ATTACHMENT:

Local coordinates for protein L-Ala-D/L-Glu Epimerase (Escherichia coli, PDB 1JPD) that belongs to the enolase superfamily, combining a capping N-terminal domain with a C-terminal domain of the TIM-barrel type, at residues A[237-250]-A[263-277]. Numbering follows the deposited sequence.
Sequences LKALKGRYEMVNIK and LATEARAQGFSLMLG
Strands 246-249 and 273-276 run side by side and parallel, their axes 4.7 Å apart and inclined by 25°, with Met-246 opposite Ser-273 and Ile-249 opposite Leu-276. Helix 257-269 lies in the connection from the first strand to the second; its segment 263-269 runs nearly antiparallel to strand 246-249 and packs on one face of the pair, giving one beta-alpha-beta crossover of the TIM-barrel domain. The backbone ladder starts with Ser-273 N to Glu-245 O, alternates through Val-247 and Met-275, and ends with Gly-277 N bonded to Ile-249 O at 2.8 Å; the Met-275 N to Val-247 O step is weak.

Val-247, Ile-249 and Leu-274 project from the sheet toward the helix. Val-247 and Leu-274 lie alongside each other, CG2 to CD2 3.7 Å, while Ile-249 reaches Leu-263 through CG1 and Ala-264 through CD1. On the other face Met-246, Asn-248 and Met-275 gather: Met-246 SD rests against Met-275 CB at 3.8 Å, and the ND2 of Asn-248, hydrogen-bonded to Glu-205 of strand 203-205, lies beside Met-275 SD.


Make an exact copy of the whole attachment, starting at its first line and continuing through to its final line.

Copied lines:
Local coordinates for protein L-Ala-D/L-Glu Epimerase (Escherichia coli, PDB 1JPD) that belongs to the enolase superfamily, combining a capping N-terminal domain with a C-terminal domain of the TIM-barrel type, at residues A[237-250]-A[263-277]. Numbering follows the deposited sequence.
Sequences LKALKGRYEMVNIK and LATEARAQGFSLMLG
Strands 246-249 and 273-276 run side by side and parallel, their axes 4.7 Å apart and inclined by 25°, with Met-246 opposite Ser-273 and Ile-249 opposite Leu-276. Helix 257-269 lies in the connection from the first strand to the second; its segment 263-269 runs nearly antiparallel to strand 246-249 and packs on one face of the pair, giving one beta-alpha-beta crossover of the TIM-barrel domain. The backbone ladder starts with Ser-273 N to Glu-245 O, alternates through Val-247 and Met-275, and ends with Gly-277 N bonded to Ile-249 O at 2.8 Å; the Met-275 N to Val-247 O step is weak.

Val-247, Ile-249 and Leu-274 project from the sheet toward the helix. Val-247 and Leu-274 lie alongside each other, CG2 to CD2 3.7 Å, while Ile-249 reaches Leu-263 through CG1 and Ala-264 through CD1. On the other face Met-246, Asn-248 and Met-275 gather: Met-246 SD rests against Met-275 CB at 3.8 Å, and the ND2 of Asn-248, hydrogen-bonded to Glu-205 of strand 203-205, lies beside Met-275 SD.